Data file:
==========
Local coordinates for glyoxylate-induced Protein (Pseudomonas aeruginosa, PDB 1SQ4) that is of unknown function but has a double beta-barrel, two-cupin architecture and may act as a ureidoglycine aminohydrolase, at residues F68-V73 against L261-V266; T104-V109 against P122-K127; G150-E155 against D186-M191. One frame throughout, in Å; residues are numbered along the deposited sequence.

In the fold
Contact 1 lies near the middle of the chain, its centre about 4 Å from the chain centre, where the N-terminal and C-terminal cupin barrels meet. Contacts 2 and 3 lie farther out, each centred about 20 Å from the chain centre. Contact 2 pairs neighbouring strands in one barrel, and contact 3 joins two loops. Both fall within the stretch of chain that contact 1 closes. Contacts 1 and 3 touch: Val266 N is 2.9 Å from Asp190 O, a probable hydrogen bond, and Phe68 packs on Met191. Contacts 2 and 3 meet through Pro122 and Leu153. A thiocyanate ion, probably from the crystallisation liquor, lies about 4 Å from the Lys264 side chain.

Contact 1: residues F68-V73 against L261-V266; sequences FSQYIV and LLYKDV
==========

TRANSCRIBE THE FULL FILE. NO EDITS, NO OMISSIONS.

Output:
Local coordinates for glyoxylate-induced Protein (Pseudomonas aeruginosa, PDB 1SQ4) that is of unknown function but has a double beta-barrel, two-cupin architecture and may act as a ureidoglycine aminohydrolase, at residues F68-V73 against L261-V266; T104-V109 against P122-K127; G150-E155 against D186-M191. One frame throughout, in Å; residues are numbered along the deposited sequence.

In the fold
Contact 1 lies near the middle of the chain, its centre about 4 Å from the chain centre, where the N-terminal and C-terminal cupin barrels meet. Contacts 2 and 3 lie farther out, each centred about 20 Å from the chain centre. Contact 2 pairs neighbouring strands in one barrel, and contact 3 joins two loops. Both fall within the stretch of chain that contact 1 closes. Contacts 1 and 3 touch: Val266 N is 2.9 Å from Asp190 O, a probable hydrogen bond, and Phe68 packs on Met191. Contacts 2 and 3 meet through Pro122 and Leu153. A thiocyanate ion, probably from the crystallisation liquor, lies about 4 Å from the Lys264 side chain.

Contact 1: residues F68-V73 against L261-V266; sequences FSQYIV and LLYKDV